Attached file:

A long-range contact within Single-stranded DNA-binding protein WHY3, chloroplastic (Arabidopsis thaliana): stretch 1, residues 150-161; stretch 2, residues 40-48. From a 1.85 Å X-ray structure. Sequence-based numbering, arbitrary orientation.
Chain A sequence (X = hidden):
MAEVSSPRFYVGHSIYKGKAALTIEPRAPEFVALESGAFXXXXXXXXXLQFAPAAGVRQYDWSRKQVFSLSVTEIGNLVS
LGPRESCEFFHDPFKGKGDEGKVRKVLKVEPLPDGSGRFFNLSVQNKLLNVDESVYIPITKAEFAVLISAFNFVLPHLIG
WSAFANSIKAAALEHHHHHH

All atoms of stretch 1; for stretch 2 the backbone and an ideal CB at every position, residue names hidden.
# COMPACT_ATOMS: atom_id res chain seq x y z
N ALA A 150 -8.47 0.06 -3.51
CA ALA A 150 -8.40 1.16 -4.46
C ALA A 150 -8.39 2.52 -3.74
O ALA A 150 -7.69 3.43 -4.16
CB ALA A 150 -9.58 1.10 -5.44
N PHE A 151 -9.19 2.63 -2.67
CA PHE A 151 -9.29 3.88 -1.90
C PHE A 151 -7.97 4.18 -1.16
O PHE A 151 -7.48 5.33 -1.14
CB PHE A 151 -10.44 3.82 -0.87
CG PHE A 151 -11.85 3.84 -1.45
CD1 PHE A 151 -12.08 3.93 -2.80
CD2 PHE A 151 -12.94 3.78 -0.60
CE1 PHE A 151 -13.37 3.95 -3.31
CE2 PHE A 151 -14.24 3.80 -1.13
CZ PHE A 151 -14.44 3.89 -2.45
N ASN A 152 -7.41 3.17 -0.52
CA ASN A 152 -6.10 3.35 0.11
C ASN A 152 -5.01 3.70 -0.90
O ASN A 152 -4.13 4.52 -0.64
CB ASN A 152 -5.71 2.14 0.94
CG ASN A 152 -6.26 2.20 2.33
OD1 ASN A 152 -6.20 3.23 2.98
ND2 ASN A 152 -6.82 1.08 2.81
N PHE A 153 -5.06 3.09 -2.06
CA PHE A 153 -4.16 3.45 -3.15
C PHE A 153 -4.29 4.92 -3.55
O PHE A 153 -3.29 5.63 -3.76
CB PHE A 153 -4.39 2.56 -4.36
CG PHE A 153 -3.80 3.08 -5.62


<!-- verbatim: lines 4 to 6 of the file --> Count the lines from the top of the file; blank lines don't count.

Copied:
LGPRESCEFFHDPFKGKGDEGKVRKVLKVEPLPDGSGRFFNLSVQNKLLNVDESVYIPITKAEFAVLISAFNFVLPHLIG
WSAFANSIKAAALEHHHHHH

All atoms of stretch 1; for stretch 2 the backbone and an ideal CB at every position, residue names hidden.